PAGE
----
London 2012 has had its fair share of controversies, the latest among them being the disqualification of eight female badminton players. These eight athletes, belonging to China, South Korea and Indonesia, face an inglorious exit from London for trying to deliberately lose their matches. Why would anybody want to lose and especially in the Olympics?
Though it might sound like a million-dollar question, the answer is quite simple. They were trying to avoid tougher opponents in the knock-out stages. Before getting to the specifics, a quick look at the event structure. The sixteen teams taking part in the badminton doubles were divided into four groups of four teams each. The top two teams of each group are decided by a round-robin format and they progress to the quarter-finals.
The Chinese pair Tian Qing and Zhao Yunlei, one of the gold-medal contenders of the competition, suffered a shock defeat in their group D encounter with the Danish pair of Christinna Pedersen and Kamilla Rytter Juhl. This loss meant that they finished second in the group and had a potential face-off with Group B members and fellow Chinese Xiaoli Wang and Yang Yu, another team that was in contention for the gold, in the semi-finals instead of the finals. Eager to avoid a semi-final clash with their compatriots, Wang and Yu, who had already secured passage to the quarters, deliberately tried to lose their group match by serving the birdie into or under the net against the Koreans Ha Na Kim and Kyung Eun Jung. In a rotten turn of events, the Koreans too had qualified for the quarters and deployed the same strategy against the Chinese. The Chinese ultimately lost the match.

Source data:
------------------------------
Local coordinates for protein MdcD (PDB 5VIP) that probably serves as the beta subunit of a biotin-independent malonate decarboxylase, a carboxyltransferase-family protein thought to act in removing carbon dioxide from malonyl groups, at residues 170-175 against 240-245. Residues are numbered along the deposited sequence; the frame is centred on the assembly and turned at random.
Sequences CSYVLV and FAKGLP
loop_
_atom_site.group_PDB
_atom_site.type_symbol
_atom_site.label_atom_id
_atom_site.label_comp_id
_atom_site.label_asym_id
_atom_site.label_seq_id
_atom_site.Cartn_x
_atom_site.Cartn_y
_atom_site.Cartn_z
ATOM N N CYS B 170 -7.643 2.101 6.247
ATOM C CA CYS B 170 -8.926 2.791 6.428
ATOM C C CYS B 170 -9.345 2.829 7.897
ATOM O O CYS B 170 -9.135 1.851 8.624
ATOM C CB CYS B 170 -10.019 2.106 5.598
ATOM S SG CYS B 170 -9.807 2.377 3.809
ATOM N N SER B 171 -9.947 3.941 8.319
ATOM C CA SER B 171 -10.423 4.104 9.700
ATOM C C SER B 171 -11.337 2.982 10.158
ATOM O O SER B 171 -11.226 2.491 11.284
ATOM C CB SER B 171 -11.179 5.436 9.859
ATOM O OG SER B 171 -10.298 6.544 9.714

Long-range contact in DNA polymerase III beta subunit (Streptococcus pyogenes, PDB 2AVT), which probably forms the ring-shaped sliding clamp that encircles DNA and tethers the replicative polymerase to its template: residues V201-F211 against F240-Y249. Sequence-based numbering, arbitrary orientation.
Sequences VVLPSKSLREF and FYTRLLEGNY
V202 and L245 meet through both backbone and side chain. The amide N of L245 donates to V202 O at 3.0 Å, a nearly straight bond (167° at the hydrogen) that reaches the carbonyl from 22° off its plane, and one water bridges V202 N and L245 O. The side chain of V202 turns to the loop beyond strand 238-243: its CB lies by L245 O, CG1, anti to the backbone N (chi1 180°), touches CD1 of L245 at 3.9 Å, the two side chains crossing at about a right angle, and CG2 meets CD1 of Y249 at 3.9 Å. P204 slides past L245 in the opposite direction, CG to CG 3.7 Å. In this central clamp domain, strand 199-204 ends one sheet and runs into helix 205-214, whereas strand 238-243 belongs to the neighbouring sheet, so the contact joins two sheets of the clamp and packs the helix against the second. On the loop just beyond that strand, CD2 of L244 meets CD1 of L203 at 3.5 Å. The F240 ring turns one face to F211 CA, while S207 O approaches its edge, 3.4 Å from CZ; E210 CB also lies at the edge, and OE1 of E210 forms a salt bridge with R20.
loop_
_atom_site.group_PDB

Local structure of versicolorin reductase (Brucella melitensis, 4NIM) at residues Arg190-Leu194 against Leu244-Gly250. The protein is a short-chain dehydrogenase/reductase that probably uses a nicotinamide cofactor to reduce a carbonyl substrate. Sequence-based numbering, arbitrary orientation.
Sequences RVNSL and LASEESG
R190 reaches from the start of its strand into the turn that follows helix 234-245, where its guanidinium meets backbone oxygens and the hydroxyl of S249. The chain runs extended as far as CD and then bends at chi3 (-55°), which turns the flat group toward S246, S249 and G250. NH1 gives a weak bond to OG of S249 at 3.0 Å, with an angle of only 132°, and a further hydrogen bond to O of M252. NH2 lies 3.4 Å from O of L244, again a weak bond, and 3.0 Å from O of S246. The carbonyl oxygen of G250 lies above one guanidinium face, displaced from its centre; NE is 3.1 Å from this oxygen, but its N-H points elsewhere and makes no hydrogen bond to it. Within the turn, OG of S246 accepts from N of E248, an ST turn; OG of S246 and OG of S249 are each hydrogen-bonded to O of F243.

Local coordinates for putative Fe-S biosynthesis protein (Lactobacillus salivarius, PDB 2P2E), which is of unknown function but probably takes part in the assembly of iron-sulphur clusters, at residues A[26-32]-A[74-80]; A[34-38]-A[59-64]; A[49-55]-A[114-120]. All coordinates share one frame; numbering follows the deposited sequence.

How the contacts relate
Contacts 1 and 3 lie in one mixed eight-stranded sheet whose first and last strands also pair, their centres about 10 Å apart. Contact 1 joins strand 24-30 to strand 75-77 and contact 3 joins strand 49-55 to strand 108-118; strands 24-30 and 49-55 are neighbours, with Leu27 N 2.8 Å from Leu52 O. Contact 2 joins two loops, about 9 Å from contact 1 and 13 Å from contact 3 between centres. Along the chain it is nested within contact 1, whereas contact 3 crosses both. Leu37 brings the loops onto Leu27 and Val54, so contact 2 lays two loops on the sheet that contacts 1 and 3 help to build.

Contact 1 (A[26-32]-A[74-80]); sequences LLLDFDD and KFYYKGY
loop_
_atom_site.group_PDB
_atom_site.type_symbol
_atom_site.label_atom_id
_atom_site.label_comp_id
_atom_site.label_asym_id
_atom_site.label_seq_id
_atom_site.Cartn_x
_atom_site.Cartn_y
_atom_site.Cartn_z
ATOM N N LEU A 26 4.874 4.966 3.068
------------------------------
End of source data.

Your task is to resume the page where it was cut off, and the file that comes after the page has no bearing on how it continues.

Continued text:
Almost an hour later, a similar set of events happened in Group C as well as another South Korean pair and an Indonesian pair intentionally tried to lose the match. Both teams had ample reasons to lose. Had the South Korean pair Jung Eun Ha and Min Jung Kim won, they would have faced fellow country-men in the quarters. On the other hand, had the Indonesians won, they would have faced the mighty Chinese, who had successfully lost to the Koreans just an hour ago, in the semis.
All the four teams were disqualified for unsportsmanlike conduct and behaviour that was detrimental to the spirit of the game. Ironically, their disqualification has only made life easier for the top teams, who now face easier opponents in their forth-coming fixtures.
About the Author (Author Profile)
Gokul is a software professional from Chennai, India. An avid sports fan, he is a keen follower of Cricket, Football, Hockey, Tennis and Formula One. He styles his articles as razor-edge analyses of all the hot and happening events in the field of sports.